Mersey Flats, Weaver Packets and Dukers
The characteristic carrying craft of the waterways linked to the Mersey estuary were the Mersey ‘Flats’, deep sided barges about seventy feet long by fourteen feet wide.
By the time the Duke of Bridgewater started building his innovatory canal from his mines in Worsley to the market at Manchester in the 1760’s various shapes and sizes of sailing flats were already at work in the area, on the Mersey and Irwell Navigations, the River Weaver, River Dee and the Sankey Brook Canal. The Duke therefore sensibly designed his canal extension from Manchester to Runcorn to accommodate these local boats, and his flight of locks at Runcorn effectively set the gauge for the area’s later interconnecting waterways, the Rochdale Canal, the Chester Canal and, much later, the lowest Liverpool section of the Leeds and Liverpool Canal.
Mersey Flats were originally carvel built round-bilged round-sterned sailing barges, with a single mast rigged fore and aft with a gaff mainsail and large jib to the stem head. Masts could be lowered or lifted out for upriver work. A few bigger ones, the ’Jigger Flats’, were fitted with a mizzen mast and ventured out to sea as small coasters, to Wales and the Furness Peninsular.
Canal flats were built with the same general hull characteristics, but were unrigged, designed to be pulled by horses or tugs, but still strong and seaworthy enough to navigate the Mersey estuary to the docks at Liverpool.
The earliest River Weaver flats were rather smaller transom sterned barges, but steady improvements to the river and the prosperity of the Cheshire salt trade led to the eventual development of a class of much bigger steam powered flats, the Weaver ‘packets’
Weaver Packets were capable of towing one or two more dumb flats behind them. In the 1890’s the new docks of the Manchester Ship Canal offered more work for Mersey flats, lightering goods out of the ships into the local canals.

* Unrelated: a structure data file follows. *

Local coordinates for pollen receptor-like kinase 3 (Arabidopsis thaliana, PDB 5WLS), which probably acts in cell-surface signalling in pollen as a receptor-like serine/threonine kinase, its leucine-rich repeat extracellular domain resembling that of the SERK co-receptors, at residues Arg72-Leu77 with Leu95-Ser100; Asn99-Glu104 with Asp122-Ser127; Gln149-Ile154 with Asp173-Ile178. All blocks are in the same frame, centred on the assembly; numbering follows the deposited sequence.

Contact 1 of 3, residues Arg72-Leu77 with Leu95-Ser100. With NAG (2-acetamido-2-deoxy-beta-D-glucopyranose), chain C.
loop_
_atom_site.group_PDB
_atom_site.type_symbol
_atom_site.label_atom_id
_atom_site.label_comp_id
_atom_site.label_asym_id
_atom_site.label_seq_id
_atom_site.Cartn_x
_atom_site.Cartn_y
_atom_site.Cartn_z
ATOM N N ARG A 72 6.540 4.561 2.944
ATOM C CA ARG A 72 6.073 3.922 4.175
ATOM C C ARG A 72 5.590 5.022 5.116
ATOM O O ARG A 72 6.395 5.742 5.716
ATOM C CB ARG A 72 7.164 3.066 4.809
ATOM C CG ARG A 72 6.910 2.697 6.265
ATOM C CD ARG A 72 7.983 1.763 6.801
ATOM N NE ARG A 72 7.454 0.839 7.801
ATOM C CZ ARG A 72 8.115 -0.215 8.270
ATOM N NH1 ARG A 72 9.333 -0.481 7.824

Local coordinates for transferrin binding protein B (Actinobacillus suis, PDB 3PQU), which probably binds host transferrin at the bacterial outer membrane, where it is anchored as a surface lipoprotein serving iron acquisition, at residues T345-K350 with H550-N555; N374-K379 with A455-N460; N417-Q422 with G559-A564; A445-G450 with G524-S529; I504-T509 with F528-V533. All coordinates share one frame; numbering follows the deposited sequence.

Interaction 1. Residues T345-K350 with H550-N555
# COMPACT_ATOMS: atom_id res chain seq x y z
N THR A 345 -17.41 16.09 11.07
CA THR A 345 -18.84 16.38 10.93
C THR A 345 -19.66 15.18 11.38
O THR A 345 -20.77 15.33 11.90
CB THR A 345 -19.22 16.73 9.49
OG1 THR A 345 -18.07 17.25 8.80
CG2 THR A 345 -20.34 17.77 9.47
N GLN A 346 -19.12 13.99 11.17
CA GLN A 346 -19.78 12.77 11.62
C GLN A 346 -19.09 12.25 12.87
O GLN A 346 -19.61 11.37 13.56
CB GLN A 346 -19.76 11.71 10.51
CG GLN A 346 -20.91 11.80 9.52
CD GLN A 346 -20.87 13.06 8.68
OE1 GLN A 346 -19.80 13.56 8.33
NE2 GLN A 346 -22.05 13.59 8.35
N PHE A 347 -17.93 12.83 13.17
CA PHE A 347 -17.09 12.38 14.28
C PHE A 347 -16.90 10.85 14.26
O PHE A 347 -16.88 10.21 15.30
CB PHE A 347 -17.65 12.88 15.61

A new class of motorised steel barge was built by the Bridgewater Canal Company as late as the 1950’s for this work, and this ‘Duker‘ fleet of power barges and dumb lighters only finished carrying to Kelloggs in 1974.
The Bigmere is now on display at the National Waterways Museum at Ellesmere Port, and a number of the motor barges now serve as handsome houseboats in the area.
However, most of the classic wooden flats had been taken out of service long before that. Some were broken up, but many were sunk out of the way in side basins at Runcorn and Chester and on the River Weaver. Only two now remain as representatives of a bygone class of thousands, the bluff-bowed Oakdale last seen up the Cumbrian coast, and the more graceful canal flat Mossdale at the Ellesmere Port museum.
Neither ever worked under sail (although the Oakdale was sometimes rigged to look as of she did) but the Mossdale preserves the details and lines of her sailing cousins very well. She is now very old indeed for she was built originally as the Ruby for the Shropshire Union Canal in the 1870’s and remained with them until they finished carrying in 1921.
Mossdale is one of the most important historic craft in the North West of England, and although in the care of the museum, and thus safe from immediate destruction, this fine little ship is in desperate need of much serious and expensive restoration work. At present there is little prospect of this money being found, and she continues to deteriorate.